It was as far back as 1960
when the Cockroach Catcher and a few school friends would sit in the back yard
of his friend’s village hut and grind away a black disc. We knew the music well
as we do not really have other records. On one side was Bruch’s and the other
Mendelssohn’s Violin Concerto. My eyes welled up when Chloe Hanslip came on stage at
Festival Hall to perform the Mendelssohn. Of course she played extremely
well (she played a Guarneri del Gesu 1737). As it was, we were all refugees in
Hong Kong following Mao’s taking over of
. It was strange that my
friend who lives in a hut should own an old gramophone player and one single
disc. No matter, it started me on to classical music and I never looked back. China
Then I remembered Kandel, but here it was more than the music!!
"We are what we are through what we have experienced and what we have remembered."In 2001 I was fortunate enough to be in New Orleans for the American Psychiatric Association Annual Conference. One of the lectures attracted a long queue and it turned out that the Nobel Laureate Eric Kandel was giving his lecture. I was fortunate enough to be able to secure a seat.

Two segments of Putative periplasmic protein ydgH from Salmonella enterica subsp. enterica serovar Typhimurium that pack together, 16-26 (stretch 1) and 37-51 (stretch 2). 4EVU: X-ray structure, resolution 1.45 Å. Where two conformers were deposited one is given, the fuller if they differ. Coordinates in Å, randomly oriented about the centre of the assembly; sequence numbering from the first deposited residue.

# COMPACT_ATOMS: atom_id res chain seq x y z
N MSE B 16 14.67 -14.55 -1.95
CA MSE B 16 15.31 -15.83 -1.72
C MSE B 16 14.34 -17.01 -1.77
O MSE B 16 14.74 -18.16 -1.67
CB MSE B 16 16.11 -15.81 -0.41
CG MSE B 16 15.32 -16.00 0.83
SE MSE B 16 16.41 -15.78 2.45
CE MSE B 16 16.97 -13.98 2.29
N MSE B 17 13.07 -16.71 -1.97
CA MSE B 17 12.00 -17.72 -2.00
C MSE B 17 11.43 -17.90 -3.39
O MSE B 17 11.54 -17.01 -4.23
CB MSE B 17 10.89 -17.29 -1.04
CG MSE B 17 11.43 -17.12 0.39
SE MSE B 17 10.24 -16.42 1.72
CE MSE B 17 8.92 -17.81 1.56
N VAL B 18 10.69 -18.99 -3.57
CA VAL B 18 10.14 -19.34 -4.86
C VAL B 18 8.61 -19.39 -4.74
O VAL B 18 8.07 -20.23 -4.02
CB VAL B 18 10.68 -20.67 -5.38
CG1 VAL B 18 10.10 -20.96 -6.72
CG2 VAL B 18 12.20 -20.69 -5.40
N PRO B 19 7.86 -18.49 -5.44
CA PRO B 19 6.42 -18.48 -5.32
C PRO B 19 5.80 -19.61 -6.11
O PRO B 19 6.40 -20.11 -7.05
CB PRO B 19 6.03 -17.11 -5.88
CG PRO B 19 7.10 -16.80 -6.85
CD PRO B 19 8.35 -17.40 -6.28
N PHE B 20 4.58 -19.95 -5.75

"What learning does is to change the strength of the synaptic connections in the brain," Kandel explained, "and this has held true for every form of learning so far analyzed. So, what genetic and developmental processes do is specify the cells that connect to each other, but what they do not specify is the exact strength of those connections. Environmental contingencies, such as learning, play a significant part in the strength of those connections.""Different forms of learning result in memories by changing that strength in different ways. Short-term memory results from transient changes that last minutes and does not require any new synthesis of proteins, Kandel said. However, long-term memories are based in more lasting changes of days to weeks that do require new brain protein to be synthesized. And this synthesis requires the input of the neuron’s genes."